Photo 2.0 – Photophlow

Last night, Scoble mentioned Photophlow on Twitter. I went over to see the site and then begged and pleaded for an invite – and got it. Photophlow is kind of like an IRC customized for dealing with Flickr photos. There is a global chat room, each user has his or her own chat room, and there is a chat room for every Flickr group. Within a chatroom, people can search Flickr photos and the room can follow along to see what they are searching. You can select photo out of the search, which will be transmitted to the room. There are some other features, like turning off the following of other people’s searches and turning off people’s ability to see what you searched for.

The Photo 2.0 angle
People like David Hobby and Chase Jarvis have been talking about (and living out) “Photography 2.0″, where there is massive sharing of photographs and photographic information. One of the things that I’ve often wished for is the ability to talk (in real time) to someone to get/do a critique of a photo. I think that this is something that happens best in real time. You could do that via IM and hyperlinks. You might even be able to do that via IM group chats, if all the people in the critique were using the same IM system. (It’s 2008, IM vendors). The value that I see in Photophlow is having a realtime way of talking about photos in a group. It would be even better if there was a way to annotate the photo being broadcast at the moment, so that you could focus attention on particular parts of a photograph. We’ve been doing some interesting group photo stuff here in Seattle lately, and I definitely think that Photophlow is something that could really help with some of the things we have done, as well as some of the things we are thinking of doing. Besides annotation tools, I would also like an easy way to log/archive a whole chat session or parts of a chat session.

The Web 2.0 angle
Photophlow is technically interesting for a number of reasons. It’s an app that’s built entirely on top of another web applications’ API. And it’s pretty substantial. There’s a lot going on here – a lot of AJAX, and API calls to Flickr. The app feels kind of pokey because it’s pushing the limits of what can be done in Javascript. Indeed, if I run Photophlow in Safari 3 instead of Firefox, the performance is noticeably better. This is a situation that we also see in Chandler Server. It’s going to be interesting to see how well this is able to scale up.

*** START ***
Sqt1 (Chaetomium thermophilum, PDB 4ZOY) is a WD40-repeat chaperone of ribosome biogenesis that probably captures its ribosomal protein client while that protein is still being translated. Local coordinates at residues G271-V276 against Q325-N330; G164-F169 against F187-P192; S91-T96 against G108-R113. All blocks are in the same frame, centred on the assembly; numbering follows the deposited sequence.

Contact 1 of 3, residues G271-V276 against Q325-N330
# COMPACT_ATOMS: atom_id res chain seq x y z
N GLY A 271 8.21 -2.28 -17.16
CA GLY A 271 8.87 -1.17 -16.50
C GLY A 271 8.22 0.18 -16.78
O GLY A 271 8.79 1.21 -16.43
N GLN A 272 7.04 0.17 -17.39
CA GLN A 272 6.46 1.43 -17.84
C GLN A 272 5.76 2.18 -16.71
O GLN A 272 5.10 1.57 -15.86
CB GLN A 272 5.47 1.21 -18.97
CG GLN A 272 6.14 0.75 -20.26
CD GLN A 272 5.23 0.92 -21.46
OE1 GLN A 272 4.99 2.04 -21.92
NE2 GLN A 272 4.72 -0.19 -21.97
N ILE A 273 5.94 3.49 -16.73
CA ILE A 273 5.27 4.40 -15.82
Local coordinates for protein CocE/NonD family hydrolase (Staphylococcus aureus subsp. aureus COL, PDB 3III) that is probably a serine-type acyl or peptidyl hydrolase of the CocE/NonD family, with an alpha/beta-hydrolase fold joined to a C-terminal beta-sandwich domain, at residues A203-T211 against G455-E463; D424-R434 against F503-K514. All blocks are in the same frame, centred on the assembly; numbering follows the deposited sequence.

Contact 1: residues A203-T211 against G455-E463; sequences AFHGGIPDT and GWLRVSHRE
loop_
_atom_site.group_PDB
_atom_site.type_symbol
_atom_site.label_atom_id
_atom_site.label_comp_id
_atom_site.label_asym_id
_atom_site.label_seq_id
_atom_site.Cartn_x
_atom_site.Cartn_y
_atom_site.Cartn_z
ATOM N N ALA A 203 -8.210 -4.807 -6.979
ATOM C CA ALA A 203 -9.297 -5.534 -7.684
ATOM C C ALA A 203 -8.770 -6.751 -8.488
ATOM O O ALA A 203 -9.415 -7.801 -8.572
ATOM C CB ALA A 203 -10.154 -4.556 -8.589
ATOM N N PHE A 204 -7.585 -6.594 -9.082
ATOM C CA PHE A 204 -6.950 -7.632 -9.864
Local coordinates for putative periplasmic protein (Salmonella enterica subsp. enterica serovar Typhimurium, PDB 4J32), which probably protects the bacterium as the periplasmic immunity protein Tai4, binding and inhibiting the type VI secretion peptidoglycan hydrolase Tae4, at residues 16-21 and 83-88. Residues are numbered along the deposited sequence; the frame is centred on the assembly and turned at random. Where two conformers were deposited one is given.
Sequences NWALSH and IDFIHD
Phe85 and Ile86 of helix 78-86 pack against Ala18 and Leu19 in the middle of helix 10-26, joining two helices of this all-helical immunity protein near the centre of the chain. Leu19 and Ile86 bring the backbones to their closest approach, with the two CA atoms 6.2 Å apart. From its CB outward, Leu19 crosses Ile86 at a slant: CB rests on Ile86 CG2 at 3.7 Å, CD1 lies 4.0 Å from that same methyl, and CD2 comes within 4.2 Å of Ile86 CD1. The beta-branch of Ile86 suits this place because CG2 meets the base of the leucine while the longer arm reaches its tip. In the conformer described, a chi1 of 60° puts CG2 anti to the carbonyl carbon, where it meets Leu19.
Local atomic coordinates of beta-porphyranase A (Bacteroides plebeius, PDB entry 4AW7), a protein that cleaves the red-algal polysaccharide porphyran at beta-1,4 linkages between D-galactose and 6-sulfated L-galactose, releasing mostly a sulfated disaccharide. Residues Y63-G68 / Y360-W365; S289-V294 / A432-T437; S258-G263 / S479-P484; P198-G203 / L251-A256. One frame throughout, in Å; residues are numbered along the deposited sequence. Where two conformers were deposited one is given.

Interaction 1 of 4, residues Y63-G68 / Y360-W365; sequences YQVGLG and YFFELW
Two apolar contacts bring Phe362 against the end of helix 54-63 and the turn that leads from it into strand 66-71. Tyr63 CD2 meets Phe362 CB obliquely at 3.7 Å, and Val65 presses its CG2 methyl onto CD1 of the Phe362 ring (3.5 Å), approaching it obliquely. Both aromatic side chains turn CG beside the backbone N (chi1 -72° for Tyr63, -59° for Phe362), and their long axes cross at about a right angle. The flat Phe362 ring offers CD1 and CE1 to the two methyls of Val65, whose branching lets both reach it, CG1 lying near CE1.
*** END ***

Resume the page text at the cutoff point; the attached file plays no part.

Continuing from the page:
Photophlow is also pushing the limits of how some people think of using a web application. It’s designed to be used a lot and in a highly interactive fashion. I know that I would probably keep chat rooms for my personal group, the Seattle Flickr Meetups group, and the Strobist group open all at once if I could. The designers have also built in bridges to IM notification and to allow you to Twitter from within Photophlow. Too bad their isn’t a way to get a Twitter stream instead of an IM notification – but that’s more a limitation of Twitter than of Photophlow.

I bet that you could do some of what Photophlow does with a custom IRC bot. But I also bet that it would be substantially less accessible to people who are photographers first and computer users second (or third, or what have you). Then again, maybe here’s another opportunity for VOIP…

If you haven’t gotten into the beta yet, there’s a short tutorial video.

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3 Responses to “Photo 2.0 – Photophlow”


  • Ted – thanks for the writeup, and good meeting you on photophlow last night. Re: pokiness – agreed, but I wouldn’t say that’s an inherent limitation of the technologies we’re using. The app is certainly usable as is but we’re doing some really inefficient things on both the browser and server sides. We’re more focused on stability and scalability at the moment, but you should start seeing better performance soon as well.

    We’re very interested in hearing how people would like to use photophlow, and if there are features we can add to make it more suitable for things like tutorials and critiques please let us know.

  • Neil,

    I didn’t look at the JS code at all, but the FF/Safari speedup was very noticeable to me. I am the engineering manager for Chandler Server, which is also a highly AJAXed webapp, and we see similar perf characteristics. Of course, we are also pretty sure that we can make our app go faster, but I do think that we are all pushing the browser pretty hard

  • Everything old is new. In Flickr’s early days, one of their major selling points was Flash based IM discussion around photos. I think it was cut due to lack of user interest, I believe.

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